Is the tree less surrendered to love for rising towards the sky and asserting itself, its own height and elevation? Is it less in unity and oneness for affirming itself, its own identity and uniqueness? For wanting to rise higher than its surroundings? For wanting to look down on its surroundings, and high towards the sky? Is it not a betrayal of its duty to its oneness if it refuses to assert its own difference, its own necessarily partial view of the sky towards which it rises? — Replace the tree with man and you will find much of modern spirituality vanishing with a whiff of bad breath, vanishing to reveal itself as a sewer, and one giving discharge to…
The sorrow, greatness, and foolishness of the poet — the compulsion of his instinct that wills him to unify the poetic and the amorous acts; intimately, poetically, amorously, he is dumb otherwise.
The power play in sex is one of the most difficult things I had to come to term with. This being said, to make a fetish of the power play, to make it the focal point of the relationship is to miss out on the spiritually interpenetrating aspects that truly form the throbbing core of why two people are together, and what makes them expand and grow together into that which is held above them. The power play is a form of expression, this character or that being suited to this spectrum or that, this essence or that. On its own it does not supersede or form the essence and budding center of the connectivity.
Love is this — that through the beloved the lover expects his world unified and affirmed. For a poet this means — through the lover the world is given back as poetry, with her being the medium and end, the root and the flower. Bless the selfishness of lovers, and the poets’ love of lovers and of poetry.
A: The woman who allows the poet to write sets his soul ablaze.
B: Ah yes, that is until he stops appreciating her and treats her like a statistic, a number and the face of someone he once conquered. Not all writers, my friend, are delicate souls.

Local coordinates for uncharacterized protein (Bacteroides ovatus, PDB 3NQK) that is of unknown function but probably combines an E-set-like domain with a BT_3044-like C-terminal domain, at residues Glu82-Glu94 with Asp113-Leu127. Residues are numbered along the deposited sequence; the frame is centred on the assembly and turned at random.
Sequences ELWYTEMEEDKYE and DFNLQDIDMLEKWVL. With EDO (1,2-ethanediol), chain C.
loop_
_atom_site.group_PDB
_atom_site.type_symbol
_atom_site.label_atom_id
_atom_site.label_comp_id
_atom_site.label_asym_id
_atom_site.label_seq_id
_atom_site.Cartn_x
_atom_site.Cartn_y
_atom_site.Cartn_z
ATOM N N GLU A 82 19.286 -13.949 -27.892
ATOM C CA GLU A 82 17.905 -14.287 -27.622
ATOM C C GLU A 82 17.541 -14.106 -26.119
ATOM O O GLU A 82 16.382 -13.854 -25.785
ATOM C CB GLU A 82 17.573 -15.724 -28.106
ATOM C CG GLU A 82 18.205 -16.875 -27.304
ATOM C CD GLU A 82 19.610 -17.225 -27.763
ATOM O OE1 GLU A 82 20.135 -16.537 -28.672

A: The poet is not a player. If he fools her with his words, there’s no heart to his poetry. But can a muse, who is an ocean, truly be fooled by a writer who is frightened even to wade her shallow waters? Can a muse fall for a poet who shivers before her terrible silence, and flees from her roaring waves?
“What I am giving to the world
and not what the world is taking from me,”
ah, that this thought might in me
become rule and law,
a star radiating
from the shadowy deeps of my being,
consuming all in one fiery cataclysm
of a giving that scatters,
for only the richest give
without thought to what the world may take,
only the richest give
and are all the richer for it.
Here, love’s inverse economy,
that as one gives one grows
so long as one’s giving
outflows from one’s truest depth,
so long as one’s giving
comes from a vulnerable place,
from a heart that’s open to the world
and affirming itself through that opening,
affirming existence entire
even to the point of agony and tears,
even to the point of heartbreak and loss,
for love desires itself through love
wherever its feet may lead,
and love knows each tear is a seedling
in which womb trembles
a sky filled with stars.
The noble person loves in such a way that nothing encroaches upon his love, that his love becomes the very content of life itself, down the blood and marrow, outsurging from the very source from which his life flows. Nothing anymore is outside of it, and everything — everything, past, present, future, memories, scars, losses, every great and small thing, every moment and heartbeat and breath of life — everything is inside of it. It becomes the very shroud enwombing life in its entirety, the very waters bursting through the seams of existence and sustaining it. Like a moth driven to a flame the whole fires of his being he concentrates into this single act of merging with his beloved, this single act that opens him unto eternity and roots him there, a reed flowing with its waters. He grows, yet his love remains, youthful as at the moment of its inception, growing younger even with each day. Look at him; you can see it in his face. The fire has consumed him, and his face is a fountainhead of light. Look at him!